August 2016 Health Newsletter

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Current Articles

» August 2016
» Posture
» Brain Chemicals
» Adrenal Fatigue
» Your Core!
» Metabolic Syndrome?
» Chiropractors Praise Federal Opioid Legislation
» Doctors of Chiropractic Provide Alternative to Opioids for Pain Management
» Sports Injuries and Academic Performance

August 2016

Happy August!

I hope you are having a great Summer!

I have been spending much time in the sun and in the woods camping. I have enjoyed every minute of it. If you have not spent time in nature, it's one of the most healing activities you can do. There are many beautiful trails and woods right here in Sandy Springs. Consider visiting the Big Trees Forest Preserve (http://www.bigtreesforest.com) just north of us off Roswell Road. We also have Sope Creek. 3 miles of trails and the old stone ruins of a paper mill located off Paper Mill Road. (http://www.atlantatrails.com/hiking-trails/a-getaway-close-to-home-sope-creek)

FYI: Dr. Saul will be taking some time off in August and you will receive detailed notifications regarding our schedule.

Lastly, we are sad to say that the wonderful Margie Harrell will be leaving us at the end July. Margie has worked magic for our patients and has the warmest smile and always exhudes an air of love and service. We wish her the best but dont be surprised if you see her face from time to time.

 

Please consider sharing our committment to Sandy Springs by leaving us reviews on Social Media like, Google, Yahoo, Facebook, Yelp and Kudzu. Your words matter and you make a difference with someone who is new to Natural and Alternative medicine.

 

I am grateful to know you.

 

Dr. Saul

 

 

 

Author: Dr. Steven Saul
Source: Dr. Steven Saul
Copyright: Dr. Steven Saul 2106


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Posture

Many of us are getting into terrible positions on our cell phones and computers. It is going to be more important than ever to make sure we get into good posture!

When I was growing up I was told "Chest out, stomach in, shoulders back, etc, etc". The problem is that following that advice caused a lot of tension in my body.

Here is how to get in good posture. Stand up. Allow you head to float up toward the ceiling. Or if you like, imagine that a hook at the top of your head is pulling your head toward the ceiling. Don't force it. Let is rise or float up.

Next, find the area under the front of your sternum (breastbone).  Its about the height of the crease of your elbow.

Now find your belly button. When you bend over, these 2 points will get closer. What we want is for these to points to get further apart!  This will naturally bring your shoulders back properly without tensing.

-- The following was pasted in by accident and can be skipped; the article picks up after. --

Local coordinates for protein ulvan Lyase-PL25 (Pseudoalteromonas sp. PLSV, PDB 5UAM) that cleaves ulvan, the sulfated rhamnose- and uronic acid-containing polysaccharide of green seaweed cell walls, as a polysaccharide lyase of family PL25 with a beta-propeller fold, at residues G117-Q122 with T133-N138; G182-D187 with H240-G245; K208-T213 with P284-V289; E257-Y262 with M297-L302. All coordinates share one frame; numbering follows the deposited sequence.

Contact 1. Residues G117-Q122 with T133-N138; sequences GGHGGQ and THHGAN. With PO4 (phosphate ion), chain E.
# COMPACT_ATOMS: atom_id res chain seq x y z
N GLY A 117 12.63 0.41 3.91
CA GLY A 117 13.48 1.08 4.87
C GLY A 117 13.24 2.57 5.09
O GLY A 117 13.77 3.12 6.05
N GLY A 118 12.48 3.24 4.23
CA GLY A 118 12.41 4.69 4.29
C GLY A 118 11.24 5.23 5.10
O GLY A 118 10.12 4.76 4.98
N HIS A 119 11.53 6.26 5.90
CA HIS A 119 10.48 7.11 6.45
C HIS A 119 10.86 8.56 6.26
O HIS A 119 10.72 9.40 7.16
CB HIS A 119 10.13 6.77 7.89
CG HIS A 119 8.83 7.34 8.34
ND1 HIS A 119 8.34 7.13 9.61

Thats it. Now you must practice this standing, walking and sitting. When you realize you are slumping, just repeat this process. Keep repeating for the rest of your life!

 

Dr. Saul

 

Author: Dr. Steven Saul
Source: Dr. Steven Saul
Copyright: Dr. Steven Saul 2015


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Brain Chemicals

Are you feeling more depressed than you think you should? Has your get up and go, got up and went? If so, you may be low in particular brain chemicals like Serotonin, GABA, Tyrosine or DPA.

Low Serotonin will make you feel like you are living under a dark cloud, while low tyrosine( an amino acid) will leave you feeling like you have the blah's. You may feel stressed out and could use some GABA (Gamma Amino Butyric Acid). GABA acts to make the body more tranquil.  If you feel too sensitive to life's pains, you may be low in endorphins. This can be raised by a supplement call DPA. The good new is that these supplements may work as well or better than the common anti-depressants you see on TV with less side-effects!

If you would like to find out more, call LIly and she will send you the brain chemical analysis worksheet.

All the best,

Dr., Saul

PS..My son is getting married on Saturday the 5th of October and I am excited!

Author: Dr. Steven Saul
Source: Dr. Steven Saul, The Mood Cure, Julia Ross
Copyright: Dr. Steven Saul 2013


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Adrenal Fatigue
Are you suffering with Adrenal fatigue? Here are the common signs.
1. Difficulty getting up in the morning.
2. Mid morning low.
3. You feel better after the noon meal.
4. You have an afternoon low.
5. You feel better from 6 to 9:30 pm and get a second wind from 11pm to 1:30am.
6. You feel better if you can sleep in an extra 2 hours in the morning.

Other common signs are low bloods sugar or hypoglycemia, craving sweets and/or salty foods, difficulty sleeping, lowered libido, taking longer to recover from illness or stress, respiratory problems that come back too soon, a feeling of overwhelm or mild depression and difficulty concentrating